The U.S. Department of Energy (DOE) has told Carbon Motors that it will reject its $310 million application for a loan to build police cars under the controversial Advanced Technology Vehicle Manufacturing (ATVM) program. Critics were questioning Carbon’s proposed use of imported BMW diesel engines, among other issues. There were also deeper philosophical concerns as to why U.S. taxpayers should in effect be competing against themselves after they spent $80 billion to bail out GM and Chrysler under TARP, as well as giving almost $6 billion in subsidies to Ford Motor via the same DOE program. All the existing Detroit Three automakers have long-standing police car programs, of course.
The ATVM program, established by the Bush Administration and continued under Obama’s, has become an issue in the 2012 presidential election particularly among Republicans in Congress since the bankruptcy of solar-panel maker Solyndra last fall and the default on its $535 million DOE loan. At least two other ‘green’ company startups have failed after receiving taxpayer money through the DOE at a time of record deficits.
Most recently, DOE put on hold a 2010 loan authorization of $529 million for Fisker after the loss-making EV company drew about $190 million from taxpayers. The spent money was used mostly for the design and development of the Karma EV, but part of the loan was for redeveloping a closed General Motors plant in Wilmington, Delaware – home state of vice president Joe Biden. This was supposed to help build a delayed small electric car, code named Nina – that has yet to appear and still might go the way of the unicorn, so DOE pulled the money plug. Promised were 2,000 autoworker jobs building 100,000 units per year at a 3.2 million square-foot factory.
“We are outraged by the actions of the DOE and it is clear that this was a political decision in a highly-charged, election year environment,” said William Santana Li, chairman and chief executive officer, Carbon Motors Corporation.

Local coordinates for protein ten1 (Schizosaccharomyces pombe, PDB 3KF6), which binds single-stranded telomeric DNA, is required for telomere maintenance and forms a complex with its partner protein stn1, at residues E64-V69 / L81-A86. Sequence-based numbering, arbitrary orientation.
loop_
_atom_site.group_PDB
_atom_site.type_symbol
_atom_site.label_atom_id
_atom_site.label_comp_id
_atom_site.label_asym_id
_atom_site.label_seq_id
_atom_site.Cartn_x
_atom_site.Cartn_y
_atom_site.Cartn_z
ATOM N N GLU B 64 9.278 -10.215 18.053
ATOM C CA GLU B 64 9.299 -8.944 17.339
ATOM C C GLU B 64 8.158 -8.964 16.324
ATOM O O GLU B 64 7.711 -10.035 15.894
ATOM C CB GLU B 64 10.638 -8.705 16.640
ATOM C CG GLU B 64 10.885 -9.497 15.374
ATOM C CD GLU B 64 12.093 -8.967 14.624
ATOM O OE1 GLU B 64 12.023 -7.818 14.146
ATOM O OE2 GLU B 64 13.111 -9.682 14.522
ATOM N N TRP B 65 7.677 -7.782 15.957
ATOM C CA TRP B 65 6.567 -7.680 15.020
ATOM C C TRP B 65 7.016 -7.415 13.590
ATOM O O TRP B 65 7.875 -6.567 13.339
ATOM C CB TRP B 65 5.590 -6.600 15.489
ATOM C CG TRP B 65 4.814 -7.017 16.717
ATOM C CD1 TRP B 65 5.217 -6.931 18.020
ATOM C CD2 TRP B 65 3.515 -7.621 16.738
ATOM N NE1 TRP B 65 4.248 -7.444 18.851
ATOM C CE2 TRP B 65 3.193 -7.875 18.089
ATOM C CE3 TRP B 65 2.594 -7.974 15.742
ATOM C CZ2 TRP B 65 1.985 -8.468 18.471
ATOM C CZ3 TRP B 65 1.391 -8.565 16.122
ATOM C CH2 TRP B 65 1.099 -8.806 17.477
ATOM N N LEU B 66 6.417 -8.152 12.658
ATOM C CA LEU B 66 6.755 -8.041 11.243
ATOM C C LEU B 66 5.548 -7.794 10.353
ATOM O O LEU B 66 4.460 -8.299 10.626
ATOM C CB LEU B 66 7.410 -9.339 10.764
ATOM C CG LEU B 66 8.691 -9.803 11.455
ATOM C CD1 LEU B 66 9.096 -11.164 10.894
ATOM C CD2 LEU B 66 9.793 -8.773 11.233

“Since Solyndra became politicized last fall, the DOE has failed to make any other loans under the ATVM program, has pulled back one loan that it previously committed and, as of this month, the DOE has pushed aside the three remaining viable loans under active consideration,”
Carbon Motors promised the creation of 1,500 jobs at a former Ford Visteon plant in Indiana. Carbon aslso claimed that its police car would be up to 40% more fuel-efficient than existing designs. Whether Carbon is viable with or without taxpayer largesse is debatable.
Nevertheless, General Motors, Chrysler, Next Auto, Aptera, Bright Automotive and Carbon Motors all have been rejected post-Solyndra by DOE, which did not immediately respond to AutoInformed’s request for comment.
How you view this depends on what you think of the role of government – if any – in nurturing the U.S. economy and promoting energy independence, among other thorny issues. Herewith, two, admittedly simplified interpretations:
- a needed correction after the ‘green jobs’ that were supposed to be established by such subsidies were revealed as just the latest lies from politicians;
- simply the squealing of corporate pigs when feeding at the taxpayer trough was stopped.
And of course there remains another real issue about whether there is much, if any thinking behind the proper role of government subsidies, but don’t look for that debate in the sound-bite campaign now under way.